WiFi Routers Logan UT

Local resource for WiFi routers in Logan. Includes detailed information on local businesses that provide access to wireless data transfer solutions, WiFi router buying guides, and WiFi router settings, as well as advice and content on WiFi devices and computer hardware.

Pace Software
(435) 245-3393
4995 Hollow Rd
Logan, UT
Effective Instructio Nal Matetials &
(435) 752-6305
1430 Canyon Rd
Logan, UT
United Computer Service
(435) 755-3456
485 N Main Street
Logan, UT
Computers and Equipment Repair and Maintenance, Computer Consultants, Computer and Equipment Dealers, Computer Hardware and Supplies, Computer Networks

Data Provided by:
Cache Communications
(435) 752-3300
60 E Center St Ste 101
Logan, UT
Cybersym Technologies
(435) 753-8384
31 N 700 E
Providence, UT
Tharon Telecommunicati
(435) 753-6350
550 N Main St Ste 118
Logan, UT
New Dawn Technologies
(435) 713-2100
55 E 100 S
Logan, UT
Natural Resources Consulting
(435) 752-4200
165 E 500 S
Logan, UT
Laser Precision
(435) 752-0004
9 S Main Street
Providence, UT
Computer and Equipment Dealers, Computer Supplies Parts and Accessories, Computer Hardware and Supplies, Consumer Electronics Stores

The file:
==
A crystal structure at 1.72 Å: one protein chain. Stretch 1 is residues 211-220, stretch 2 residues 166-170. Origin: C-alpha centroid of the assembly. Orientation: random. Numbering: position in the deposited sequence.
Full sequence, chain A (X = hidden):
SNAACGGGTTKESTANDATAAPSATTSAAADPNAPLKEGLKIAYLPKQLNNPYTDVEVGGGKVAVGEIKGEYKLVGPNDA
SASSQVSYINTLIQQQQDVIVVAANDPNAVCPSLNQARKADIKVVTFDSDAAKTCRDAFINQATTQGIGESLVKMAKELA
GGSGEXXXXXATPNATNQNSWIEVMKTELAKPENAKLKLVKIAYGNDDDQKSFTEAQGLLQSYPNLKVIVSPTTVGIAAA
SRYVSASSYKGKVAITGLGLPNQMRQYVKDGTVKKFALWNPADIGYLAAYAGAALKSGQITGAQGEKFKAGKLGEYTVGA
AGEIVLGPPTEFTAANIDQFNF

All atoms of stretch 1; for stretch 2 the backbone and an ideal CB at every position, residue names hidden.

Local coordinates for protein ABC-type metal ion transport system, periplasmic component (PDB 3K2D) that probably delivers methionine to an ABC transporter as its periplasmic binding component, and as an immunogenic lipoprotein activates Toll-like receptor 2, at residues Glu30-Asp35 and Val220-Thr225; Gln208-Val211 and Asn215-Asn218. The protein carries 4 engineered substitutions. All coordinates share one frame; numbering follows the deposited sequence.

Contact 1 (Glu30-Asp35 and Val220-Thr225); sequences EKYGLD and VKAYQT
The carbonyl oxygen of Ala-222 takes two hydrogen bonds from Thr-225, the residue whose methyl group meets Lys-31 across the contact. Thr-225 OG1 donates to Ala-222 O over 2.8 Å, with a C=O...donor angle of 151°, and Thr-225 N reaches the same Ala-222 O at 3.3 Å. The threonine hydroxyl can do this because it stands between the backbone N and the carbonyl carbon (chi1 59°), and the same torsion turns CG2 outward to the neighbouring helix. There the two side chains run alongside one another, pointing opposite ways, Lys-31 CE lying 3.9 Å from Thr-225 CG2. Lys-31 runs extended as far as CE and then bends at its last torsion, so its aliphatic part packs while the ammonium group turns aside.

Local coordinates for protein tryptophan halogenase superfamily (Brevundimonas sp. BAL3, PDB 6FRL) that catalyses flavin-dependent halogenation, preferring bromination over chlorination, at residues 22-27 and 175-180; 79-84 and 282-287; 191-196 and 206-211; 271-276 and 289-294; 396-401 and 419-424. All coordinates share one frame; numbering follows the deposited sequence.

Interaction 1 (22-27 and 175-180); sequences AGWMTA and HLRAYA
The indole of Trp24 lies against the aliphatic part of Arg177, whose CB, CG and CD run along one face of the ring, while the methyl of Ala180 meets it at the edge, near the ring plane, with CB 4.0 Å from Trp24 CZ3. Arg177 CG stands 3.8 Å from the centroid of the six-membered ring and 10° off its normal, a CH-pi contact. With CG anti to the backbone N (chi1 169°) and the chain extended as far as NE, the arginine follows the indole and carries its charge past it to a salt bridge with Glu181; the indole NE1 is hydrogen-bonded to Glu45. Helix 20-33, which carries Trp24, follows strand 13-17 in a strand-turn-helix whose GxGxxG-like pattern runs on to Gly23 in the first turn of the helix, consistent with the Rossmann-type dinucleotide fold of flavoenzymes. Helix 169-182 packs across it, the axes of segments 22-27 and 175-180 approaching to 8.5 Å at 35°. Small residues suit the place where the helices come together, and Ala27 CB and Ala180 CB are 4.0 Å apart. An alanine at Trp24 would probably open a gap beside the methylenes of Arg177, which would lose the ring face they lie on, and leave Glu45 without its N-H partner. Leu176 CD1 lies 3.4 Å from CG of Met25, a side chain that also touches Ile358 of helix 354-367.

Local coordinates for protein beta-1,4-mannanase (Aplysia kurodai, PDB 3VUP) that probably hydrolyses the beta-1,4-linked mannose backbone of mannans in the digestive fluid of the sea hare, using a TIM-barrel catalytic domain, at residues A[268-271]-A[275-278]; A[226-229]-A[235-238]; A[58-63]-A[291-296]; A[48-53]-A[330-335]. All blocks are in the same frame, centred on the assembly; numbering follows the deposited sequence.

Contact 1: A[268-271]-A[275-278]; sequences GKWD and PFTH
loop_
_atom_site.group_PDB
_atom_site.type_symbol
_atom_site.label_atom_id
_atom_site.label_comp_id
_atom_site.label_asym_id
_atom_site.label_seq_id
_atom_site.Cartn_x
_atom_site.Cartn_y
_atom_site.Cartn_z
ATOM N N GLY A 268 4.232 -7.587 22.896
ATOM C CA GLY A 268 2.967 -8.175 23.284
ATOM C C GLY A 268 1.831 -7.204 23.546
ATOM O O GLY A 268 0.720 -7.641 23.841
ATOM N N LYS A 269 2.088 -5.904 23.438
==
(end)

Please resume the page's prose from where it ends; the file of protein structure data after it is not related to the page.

Data Provided by:
Halo Network Security Inc
(435) 750-5900
1638 N 200 W
Logan, UT
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Digital Photo - WiFi Basics

WiFi Basics

Download, print, surf the web and more—the digital world is better when you cut the cord

Each of these refers to a slightly different implementation of the same technology, with varying capabilities in terms of speed and distance of data transfer. Most new devices use IEEE 802.11b or 802.11g, so you can't go wrong with an 802.11b/g device, as it supports both of the most common protocols (802.11a is rarely seen these days).

The difference between b and g is speed-b transfers data at speeds up to 11 Mbits/sec., while g operates at about 54 Mbits/sec.—roughly 1.4 and 6.8 Mbps, respectively. If you choose a wireless router with the b/g specification, you can connect the widest variety of devices and still take advantage of the faster speed with devices that support it.

Setting Up Your Home Network
Getting past the technical jargon is the most difficult part of going wireless. Once you've acquired the equipment, putting it all together is relatively easy.

First, select a location in your home for the wireless router. It's best to put it in a central location, if possible, to maximize reception throughout the house. WiFi devices can communicate through most walls and floors, but a central location will deliver the best results.

You'll want to place the router near your Internet modem so that they can be connected with—ahem—a wire, however. It doesn't matter what type of Internet connection you have, nor do you have to connect your network to the Internet, but you haven't lived until you've sent e-mail or surfed the web from your couch.


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